The long timeframe between payment and delivery of the service increases exposure to chargebacks if anything goes wrong.
Despite consumer protection through ATOL and other financial schemes in the event of a failure, credit card customers would be referred to the card provider by ATOL and ABTA to be repaid through the chargeback scheme.
The current climate has increased the risk of travel businesses failing.

This hasn’t slipped the attention of the merchant acquirers who work with the travel industry. The biggest change you’ll notice is that they’re demanding a greater level of security. Some are even terminating their contracts with high-risk clients where additional collateral isn’t possible.

Some of our clients are being asked to provide collateral in one or more of the following ways:

• A deferred settlement, which might mean you have to wait longer to get paid. Instead of T+3 (3 days after the transaction), they might ask for T+7
• Rolling Reserves, where they hold back a percentage of the money, to limit their exposure (e.g. 10% for 3-6 months)
• Fixed Cash reserves in the form of an upfront cash bond (potentially substantial), which can be used for unexpected costs such as chargebacks
• A Trust Account, where the customer’s money is securely held until the holiday has taken place.

What this means for you

Finding this extra collateral can have significant cash flow implications for any travel business. It may also result in extra costs, such as those involved in setting up Trust Accounts. And all this at a time when every penny counts.

Travel Trade Consultancy supports businesses in their discussions with merchant acquirers to ensure the best possible outcome by:

Introducing and assisting with negotiations
Assessing the impact of the collateral and security demands from a cash flow perspective
Providing support to your wider finance function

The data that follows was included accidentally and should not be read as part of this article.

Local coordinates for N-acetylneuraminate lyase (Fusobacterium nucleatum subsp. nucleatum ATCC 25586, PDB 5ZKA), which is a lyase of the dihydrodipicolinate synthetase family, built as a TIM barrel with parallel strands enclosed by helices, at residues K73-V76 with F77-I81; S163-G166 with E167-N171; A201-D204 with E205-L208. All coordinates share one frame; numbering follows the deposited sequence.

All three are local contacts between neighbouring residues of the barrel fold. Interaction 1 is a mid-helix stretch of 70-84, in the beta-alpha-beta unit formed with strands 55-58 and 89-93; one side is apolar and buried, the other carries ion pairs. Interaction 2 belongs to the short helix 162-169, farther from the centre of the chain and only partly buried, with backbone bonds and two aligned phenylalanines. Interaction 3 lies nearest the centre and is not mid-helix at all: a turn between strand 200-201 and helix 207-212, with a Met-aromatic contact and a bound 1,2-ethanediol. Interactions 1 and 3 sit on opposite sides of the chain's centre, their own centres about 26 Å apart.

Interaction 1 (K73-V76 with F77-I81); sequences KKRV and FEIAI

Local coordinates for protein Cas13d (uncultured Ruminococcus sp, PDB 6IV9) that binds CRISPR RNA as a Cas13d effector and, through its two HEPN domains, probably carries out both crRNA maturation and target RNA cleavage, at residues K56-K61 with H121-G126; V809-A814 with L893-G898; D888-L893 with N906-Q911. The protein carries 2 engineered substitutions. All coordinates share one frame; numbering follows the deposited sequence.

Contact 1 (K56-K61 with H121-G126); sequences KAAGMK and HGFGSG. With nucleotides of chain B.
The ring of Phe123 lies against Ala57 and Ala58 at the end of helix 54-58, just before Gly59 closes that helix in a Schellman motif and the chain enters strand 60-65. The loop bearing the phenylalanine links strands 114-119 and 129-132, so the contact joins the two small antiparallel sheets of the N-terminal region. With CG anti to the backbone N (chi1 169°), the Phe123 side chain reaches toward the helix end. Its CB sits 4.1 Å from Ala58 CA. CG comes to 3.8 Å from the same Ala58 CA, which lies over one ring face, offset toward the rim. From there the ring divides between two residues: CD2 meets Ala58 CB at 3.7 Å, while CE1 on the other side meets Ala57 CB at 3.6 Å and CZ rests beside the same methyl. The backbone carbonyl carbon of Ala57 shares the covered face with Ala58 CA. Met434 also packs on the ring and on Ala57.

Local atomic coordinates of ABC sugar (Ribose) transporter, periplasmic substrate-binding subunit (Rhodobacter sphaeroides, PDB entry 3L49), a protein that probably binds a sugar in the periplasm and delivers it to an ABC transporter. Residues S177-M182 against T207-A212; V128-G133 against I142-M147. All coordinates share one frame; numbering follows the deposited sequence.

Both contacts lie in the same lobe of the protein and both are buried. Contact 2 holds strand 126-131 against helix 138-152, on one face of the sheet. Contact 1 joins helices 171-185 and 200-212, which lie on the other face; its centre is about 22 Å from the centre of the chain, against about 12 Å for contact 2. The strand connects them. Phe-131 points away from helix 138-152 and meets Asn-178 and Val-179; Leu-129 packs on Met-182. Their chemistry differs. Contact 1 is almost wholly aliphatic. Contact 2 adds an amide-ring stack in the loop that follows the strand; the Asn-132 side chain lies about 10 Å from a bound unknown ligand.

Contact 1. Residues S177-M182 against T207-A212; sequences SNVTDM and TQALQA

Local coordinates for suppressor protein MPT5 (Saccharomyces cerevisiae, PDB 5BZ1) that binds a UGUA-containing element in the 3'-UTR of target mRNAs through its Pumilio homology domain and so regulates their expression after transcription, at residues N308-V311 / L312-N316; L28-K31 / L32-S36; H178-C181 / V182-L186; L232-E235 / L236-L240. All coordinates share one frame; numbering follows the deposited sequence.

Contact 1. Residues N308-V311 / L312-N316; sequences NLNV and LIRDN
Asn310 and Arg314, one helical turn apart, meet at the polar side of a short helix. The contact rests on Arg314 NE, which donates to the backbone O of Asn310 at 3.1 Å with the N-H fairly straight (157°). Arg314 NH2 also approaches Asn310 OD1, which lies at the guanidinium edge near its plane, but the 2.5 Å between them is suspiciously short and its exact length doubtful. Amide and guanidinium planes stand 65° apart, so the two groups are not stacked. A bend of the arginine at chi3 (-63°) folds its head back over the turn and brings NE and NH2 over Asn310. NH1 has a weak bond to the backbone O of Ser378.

If you would like further information on any of the above, please get in touch.

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TUI’s Q1 financial results: TTC’s Martin speaks to BBC News

“Covid has been like a wrecking ball to the travel industry.” TTC’s Martin Alcock joined BBC News this morning to discuss TUI’s Q1 financial results and to highlight the plight of the UK travel sector.

In the year since January 2020, TUI has gone from the most successful trading month in its history to needing more than €4bn of German government and shareholder bailouts to survive. 

TUIs actual Q1 trading results released a few hours after this interview, showed Winter bookings almost 90% down on last year, in line with what we’re seeing across the market.

A large group like TUI has access to multiple capital and funding options to help them get through these tough times. Many smaller travel businesses don’t have that luxury.

TUI are still hopeful of delivering 80% of their normal Summer ’21 programme. Even if that still feels over-optimistic at this point, the good news is just around the corner. Until then we need a tailored package of UK government support and a clear roadmap to get us travelling again.

Following this interview, TUI announced a €699m loss in Q1 as lockdowns and travel restrictions severely limited demand for fights in the last three months of 2020. You can view the results here. 

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The COVID-19 crisis is rapidly evolving and the Government's response and the details of support on offer are continuously changing. We'll be updating our posts regularly to ensure our analysis and advice remains as accurate and useful as possible. To receive the very latest information as we release it follow us on LinkedIn.  If you have any questions in the meantime, please get in touch. 

Financing a travel business & 2021 trends: TTC sponsor ABTA event

We are delighted to sponsor ABTA’s Travel Finance Conference for the fifth year running. Our directors, Martin Alcock and Adam Pennyfather will be taking to the virtual stage to explore the key indicators for companies as the sector begins to recover and financing a travel business in 2021. 

Ahead of the event, Martin reflects on the last Travel Finance Conference and looks at the challenges facing the industry this year.